FIGS. 4(a) and 4(b) are block diagrams each illustrating another configuration of an information reproducing method using a dot pattern and more specifically, FIG. 4(a) a view for explaining generation of a dot code and FIG. 4(b) is a view for explaining recognition of a dot pattern. FIGS. 5 through 8 are elevation views each showing another example of a dot pattern.

As mentioned above, image data captured by a camera 602 is subjected to processing by image processing algorithm to extract dots 5. Since distortion caused by the camera 602 and distortion due to tilt of the camera 602 are corrected by the distortion correcting algorithm, accurate recognition is possible in capturing the dot pattern 601.

In recognition of the dot pattern, first, a line composed by successive equally spaced dots 5 is extracted, and it is determined whether or not the extracted line is correct. If the line is not correct, another line is extracted.

Next, one extracted line is assumed as a horizontal line. This horizontal line is used as a basis to extract a line which extends vertically from the horizontal line. A vertical line starts from a dot which consists in the horizontal line and the vertical direction is recognized from the fact that the next dot or the third dot is not on the line.

Finally, an information area is extracted and information thereof is converted into numeric values to reproduce this numeric information.

FIG. 9 is an elevation view illustrating an example of printing of pictures of a picture book and story texts.

In such a page, an icon 606 a at the upper left side of the page is scanned by the camera 602 and a switch is turned on. Next, a text portion 606 c printed of the story corresponding to the picture 6 b is scanned by the camera 602. Since dot pattern portions 607 are printed on the icon 606 a and the text portion 606 c, these dot pattern portions 607 are used to recognize of which area, on which page of the picture book the information is and to make PC 608 reproduce correspondingly-stored voice of the story. For example, dots 5 of the dot pattern portion 607 is printed with a carbon ink while the other portion is printed with a non-carbon color ink so as to be scanned by irradiation of infrared light.

FIG. 10 is an elevation view illustrating another example of a picture book on which pictures and story texts are printed.

FIG. 11 is an elevation view illustrating still another example of a picture book on which pictures and story texts are printed.

The information reproducing method using a dot pattern according to the invention is not limited to a story based picture book, and can be applied to an educational material for teaching mathematics in an easily understood manner as shown in FIG. 10. Also as illustrated in FIG. 11, the information reproducing method according to the invention can be applied to an educational material for teaching music in an easily understood manner.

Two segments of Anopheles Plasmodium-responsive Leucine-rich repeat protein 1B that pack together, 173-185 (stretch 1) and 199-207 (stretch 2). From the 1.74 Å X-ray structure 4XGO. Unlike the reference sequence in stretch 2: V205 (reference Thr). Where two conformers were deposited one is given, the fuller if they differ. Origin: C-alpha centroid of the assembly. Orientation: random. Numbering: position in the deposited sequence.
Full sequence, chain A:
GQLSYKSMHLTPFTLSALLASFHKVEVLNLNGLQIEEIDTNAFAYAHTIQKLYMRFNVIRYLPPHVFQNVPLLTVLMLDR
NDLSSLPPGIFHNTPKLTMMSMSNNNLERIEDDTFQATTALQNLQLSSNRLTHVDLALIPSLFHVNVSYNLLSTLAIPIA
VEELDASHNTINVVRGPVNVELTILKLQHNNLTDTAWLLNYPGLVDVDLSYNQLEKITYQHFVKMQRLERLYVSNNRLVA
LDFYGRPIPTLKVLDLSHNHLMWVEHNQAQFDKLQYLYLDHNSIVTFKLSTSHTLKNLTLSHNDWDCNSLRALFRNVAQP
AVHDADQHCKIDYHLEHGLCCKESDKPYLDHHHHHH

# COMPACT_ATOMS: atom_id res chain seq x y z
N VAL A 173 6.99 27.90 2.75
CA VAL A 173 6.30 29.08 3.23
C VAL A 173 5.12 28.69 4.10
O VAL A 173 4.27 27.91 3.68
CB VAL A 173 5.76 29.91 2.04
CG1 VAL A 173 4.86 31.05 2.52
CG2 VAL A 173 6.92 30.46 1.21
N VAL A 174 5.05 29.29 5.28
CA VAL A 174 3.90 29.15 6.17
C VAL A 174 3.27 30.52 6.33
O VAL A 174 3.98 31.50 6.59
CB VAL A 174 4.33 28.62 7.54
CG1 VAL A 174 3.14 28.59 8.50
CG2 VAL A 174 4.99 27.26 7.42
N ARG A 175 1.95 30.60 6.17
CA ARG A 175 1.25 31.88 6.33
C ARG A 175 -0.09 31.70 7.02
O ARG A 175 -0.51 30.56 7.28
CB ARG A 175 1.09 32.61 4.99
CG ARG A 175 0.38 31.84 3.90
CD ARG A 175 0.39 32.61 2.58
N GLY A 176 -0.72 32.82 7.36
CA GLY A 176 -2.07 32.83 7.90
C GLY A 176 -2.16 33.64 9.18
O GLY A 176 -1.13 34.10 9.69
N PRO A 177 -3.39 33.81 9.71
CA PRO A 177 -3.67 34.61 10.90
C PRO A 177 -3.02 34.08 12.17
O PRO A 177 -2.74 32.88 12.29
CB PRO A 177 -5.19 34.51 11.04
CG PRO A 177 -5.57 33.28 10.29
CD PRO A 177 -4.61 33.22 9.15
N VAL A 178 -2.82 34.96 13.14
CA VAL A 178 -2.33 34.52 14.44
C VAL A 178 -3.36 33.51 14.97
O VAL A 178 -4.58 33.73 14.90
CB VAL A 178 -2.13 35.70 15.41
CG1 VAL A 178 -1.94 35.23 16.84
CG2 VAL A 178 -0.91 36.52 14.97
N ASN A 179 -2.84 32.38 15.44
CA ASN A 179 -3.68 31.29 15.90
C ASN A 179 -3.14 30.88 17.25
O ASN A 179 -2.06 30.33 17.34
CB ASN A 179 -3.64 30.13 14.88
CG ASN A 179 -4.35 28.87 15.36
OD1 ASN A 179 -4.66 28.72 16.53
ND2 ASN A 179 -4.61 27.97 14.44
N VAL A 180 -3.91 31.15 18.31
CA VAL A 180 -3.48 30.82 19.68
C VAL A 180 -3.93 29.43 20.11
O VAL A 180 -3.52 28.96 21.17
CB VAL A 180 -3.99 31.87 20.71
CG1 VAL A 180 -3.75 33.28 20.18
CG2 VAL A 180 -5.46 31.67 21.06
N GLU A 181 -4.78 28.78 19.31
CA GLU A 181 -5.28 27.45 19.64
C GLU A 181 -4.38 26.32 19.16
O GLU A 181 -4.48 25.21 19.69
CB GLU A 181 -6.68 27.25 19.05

Stored in a memory of a PC 608, a PDA or a portable phone is a content which can be utilized as a picture book emitting music and conversation of central characters and the like as well as pictures of a picture book. Also can be stored are a content which can be utilized an educational material emitting a voice in combination with a toy such as assembly blocks and a content for storing which can be used as a dictionary software for translating by tracing words and text in a foreign language.

The information reproducing method using a dot pattern according to the invention can be further utilized in the following way.

“Pop Picture Book which Generates Voice”

Taking advantage of a feature that the camera 602 has only to scan or abut on the dot pattern portion 607, the information reproducing method according to the invention can be combined in a “pop picture book” which makes a three-dimensional material appear when a page is opened. After the page is opened, the dot pattern portion 607 is attached to or printed on the inside of the three-dimensional material. When this dot pattern portion 607 is searched and an end of the camera 602 is abutted to the dot pattern portion 607, various voices are outputted, thereby producing a “pop picture book which outputs a voice”. For example, when the page is opened, a “horror house” is opened by pop-up. When a dot pattern portion 607 at a window is traced by the camera 602, a voice of scream of a woman such as “yipe” is reproduced. When a dot pattern portion 607 at a hall is traced by the camera 602, a voice of ominous footstep such as “tap tap” is reproduced.

“Creative Picture Book (Creative Book)”

A dot pattern portion 607 can be attached to a desired portion of a picture book which is a printed material 6. As the dot pattern portion 607 for a user himself to create content is attached, is can beusedas a “creative picture book (creative book)” which is able to set a switch anywhere. For example, a user can create an original story by attaching a dot pattern portion 607 of a set of a picture book, a speech collection, a sound list, sound source data and the like a dot pattern portion 607 of voice or music as a user like to the picture book 6.

Further, a seal of a sound source list or an icon seal with a dot pattern portion 607 formed thereon is prepared, a user draws a picture on a picture book which has nothing drawn in advance, and then the user attaches the seal to the picture book to create an original story. With this configuration, a user himself can create a picture book which outputs a voice.

“Educational Material which Outputs Voice”